Ten tips for making art that will last forever. Or at least a couple of years.

William Pope L.
Pop Tart of Evil: William Pope L.’s moldy toaster pastry on display at Volta.

Wandering around the art fairs this past weekend, we were struck (as usual) by the preponderance of pieces made with materials such as cardboard, pills, urban detritus, Pop Tarts (see above), and that most venerated of contemporary art material combinations: the animal carcass in formaldehyde—all of which seem to already be in some state of decay. Now, far be it from us to ever tell an artist what materials to use when making art. (We do love the idea of lard and tapioca being on exhibit at major museums). But don’t try to kid us into thinking that this stuff is gonna be around in a hundred years—like the gallerist we met at an art fair in Miami during Basel, who told us, with utmost earnestness, that the installation made of pizza we were admiring wasn’t going to rot because “it has a coating sprayed on it.”

In the interest of helping artists (and their fabricators) create pieces that last longer than five minutes, we have consulted with top scientific experts in the field of conservation, and produced a handy list of the top ten things to keep in mind when makin’ art.

Get the lowdown after the jump.

1. Putting food in your art is like saying come ‘n get it to the neighborhood vermin: Food will always be attractive to bugs, rodents, even some of your friends. Spraying it with “a coating” won’t do anything to stop that. It might keep a starving collector from sampling a slice during one of the endless art fairs, but roaches, ants, and mice are just as happy to eat Krylon as they are pizza margherita.

Look at me! I’m eating a priceless sculpture. (Photo by Neil T.)

2. Liquid does not stay put. It seeps, it evaporates, it forms weird tide lines—and it stinks like crazy after a while. Which is cool, as long as you’re willing to let people know that the thing will need to be maintained. If you’ve ever had a fountain, even the feng shui desktop variety, you’ll know what we mean…

3. Speaking of maintenance: Anything you put outdoors needs to be cleaned on a regular basis. We don’t care if it’s stone, bronze or concrete. Bird shit, dust, wind and sub-zero temperatures all take their toll. Ever look at your car when it’s in desperate need of a wash? Now imagine your priceless sculpture under those same conditions.

Dirty car
This is your sculpture on dust. (Photo by earthmagnified.)

4. Krazy Glue is called crazy for a reason. Do not use it to make things, and don’t try fixing something that breaks with it. It won’t last for more than a few days.

5. Plastic is not always fantastic: Unless you’re a chemist, don’t experiment with plastic mixes. If the directions on the bottle say the ratio is 2:1, believe them. Otherwise you’re going to be looking at lots of cracks, or a partial meltdown which will endow your piece with the adhesive powers of a sticky bun. The truth is, that regardless of whether or not you follow the instructions, no one really knows what’s gonna happen to all this plastic in a few years, let alone in a few decades.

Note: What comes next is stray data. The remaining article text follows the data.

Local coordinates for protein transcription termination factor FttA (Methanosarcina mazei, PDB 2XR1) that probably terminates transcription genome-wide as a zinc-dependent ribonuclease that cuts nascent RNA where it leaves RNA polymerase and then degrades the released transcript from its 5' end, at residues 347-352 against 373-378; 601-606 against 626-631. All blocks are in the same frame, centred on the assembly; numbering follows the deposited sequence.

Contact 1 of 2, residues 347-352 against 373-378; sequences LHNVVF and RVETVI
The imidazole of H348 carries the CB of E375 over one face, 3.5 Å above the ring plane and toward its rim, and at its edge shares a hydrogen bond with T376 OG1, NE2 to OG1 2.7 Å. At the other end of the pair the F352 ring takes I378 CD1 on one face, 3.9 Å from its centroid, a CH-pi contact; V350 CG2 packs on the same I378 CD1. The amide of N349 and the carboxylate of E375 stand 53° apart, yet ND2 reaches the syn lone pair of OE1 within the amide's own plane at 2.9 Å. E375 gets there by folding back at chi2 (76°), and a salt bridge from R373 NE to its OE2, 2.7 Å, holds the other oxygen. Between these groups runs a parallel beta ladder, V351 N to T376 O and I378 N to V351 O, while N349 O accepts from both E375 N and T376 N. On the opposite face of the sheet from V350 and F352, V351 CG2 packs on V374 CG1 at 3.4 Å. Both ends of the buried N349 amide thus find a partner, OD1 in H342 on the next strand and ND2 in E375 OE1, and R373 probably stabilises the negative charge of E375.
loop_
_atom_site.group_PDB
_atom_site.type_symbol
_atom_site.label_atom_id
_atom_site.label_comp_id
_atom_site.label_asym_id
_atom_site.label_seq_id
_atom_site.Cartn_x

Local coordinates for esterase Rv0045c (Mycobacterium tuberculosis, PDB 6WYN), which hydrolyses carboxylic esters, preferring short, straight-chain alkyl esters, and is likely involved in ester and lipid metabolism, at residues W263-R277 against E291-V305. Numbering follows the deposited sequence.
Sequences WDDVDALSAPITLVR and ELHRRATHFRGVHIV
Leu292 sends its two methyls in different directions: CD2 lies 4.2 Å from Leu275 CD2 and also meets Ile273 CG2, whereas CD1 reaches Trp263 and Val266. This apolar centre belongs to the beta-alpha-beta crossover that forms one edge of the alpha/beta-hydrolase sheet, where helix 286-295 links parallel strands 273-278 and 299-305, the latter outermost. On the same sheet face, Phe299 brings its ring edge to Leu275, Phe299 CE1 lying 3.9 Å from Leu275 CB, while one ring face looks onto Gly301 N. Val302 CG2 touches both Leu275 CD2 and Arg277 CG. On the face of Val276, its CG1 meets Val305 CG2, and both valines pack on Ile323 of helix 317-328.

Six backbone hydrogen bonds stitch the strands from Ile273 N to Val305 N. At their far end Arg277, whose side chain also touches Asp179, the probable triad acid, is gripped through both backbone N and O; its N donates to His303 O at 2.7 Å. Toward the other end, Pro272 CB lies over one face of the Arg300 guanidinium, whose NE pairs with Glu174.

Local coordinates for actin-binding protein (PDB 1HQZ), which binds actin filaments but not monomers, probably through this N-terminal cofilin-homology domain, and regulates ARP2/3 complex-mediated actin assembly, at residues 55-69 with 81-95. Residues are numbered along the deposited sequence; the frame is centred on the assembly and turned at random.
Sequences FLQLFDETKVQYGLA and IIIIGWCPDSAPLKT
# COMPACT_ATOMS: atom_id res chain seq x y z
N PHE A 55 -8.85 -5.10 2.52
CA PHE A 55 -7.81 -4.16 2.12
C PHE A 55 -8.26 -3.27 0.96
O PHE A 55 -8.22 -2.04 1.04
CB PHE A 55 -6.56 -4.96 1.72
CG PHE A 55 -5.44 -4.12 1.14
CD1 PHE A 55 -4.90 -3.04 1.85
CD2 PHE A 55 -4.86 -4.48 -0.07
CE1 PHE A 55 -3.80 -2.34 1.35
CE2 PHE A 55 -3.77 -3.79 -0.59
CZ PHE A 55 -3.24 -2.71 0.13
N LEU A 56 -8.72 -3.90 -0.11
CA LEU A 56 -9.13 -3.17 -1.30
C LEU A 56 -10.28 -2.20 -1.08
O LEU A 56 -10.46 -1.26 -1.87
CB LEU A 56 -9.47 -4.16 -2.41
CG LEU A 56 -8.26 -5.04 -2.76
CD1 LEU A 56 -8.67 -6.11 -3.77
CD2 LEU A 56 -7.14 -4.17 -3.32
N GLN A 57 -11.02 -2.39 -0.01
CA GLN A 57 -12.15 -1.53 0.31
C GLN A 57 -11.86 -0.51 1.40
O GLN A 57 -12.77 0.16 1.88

Fly tape
One word: Plastic. If it ain’t made right, it’ll turn your piece into a giant fly trap. (Photo by Alex Flora.)

6. Speaking of decades, unless you’ve got a few of them to spare don’t try building anything that approaches the size of a Macy’s parade balloon on your own. Get a fabricator. Or an engineer. Someone who knows how to keep big things from falling down.

7. Stay away from materials—polishes, glues—that have Miracle in the title. There are no miracles. Only snake oil.

8. Heavy metal decay: Metals are great and can be pretty stable, but if you put two different metals right next to each other, without a spacer to keep them from touching, one of them will start corroding like crazy at the expense of the other. It’s kinda like watching Survivor at the most elemental level.

Rusted battery
Metal on metal, aka a car battery: it ain’t pretty.

9. Working with excrement: See entries #1 and #2. Besides, it’s disgusting. And it’s been done.

10. When in doubt, consult a conservator. Or just tell the gallerist/museum/buyer you have no idea whether something will last more than five minutes after it leaves your studio. The honesty could just make you more commercial.

Jason Rhoades Pearoefoam
What happens when you take Styrofoam, add dried peas, and mix with salmon roe? You get PeaRoeFoam, the stuff of preservation nightmares. Now on display at the Whitney Biennial.

Posted by San Suzie.


  1. mbray

    really? no crazy glue? i was hoping to use gel cyanoacrylate (crazy glue gel) to adhere cleats to sintra.

  2. SanSuzie

    Don’t know what you mean by Cleats to Sintra, but really, cyanoacrylate adhesives are unstable, irreversible (which means that if you don’t get it right on the first try, you’re pretty much stuck.) what materials are we talkin’ about gluing to each other?

  3. SanSuzie

    I’ve heard that for eating it’s pretty safe. But for use in artwork, you want to completely encase it in a resin. By this we mean it should be saturated with a resin, like epoxy or urethane, the resin of your choice really. you want to make sure the shredded wheat is soaked through so no organic material is exposed to bugs. It won’t guarantee that it will work, but it will definitely be better than just putting a coating on top of it. You’ll want to experiment with some resins to see which gives you the best surface , because some of them will darken or be glossy. Happy to help out more once you know what you want to use.

  4. Pingback: New feature: Ask the Art Nurse. at C-MONSTER.net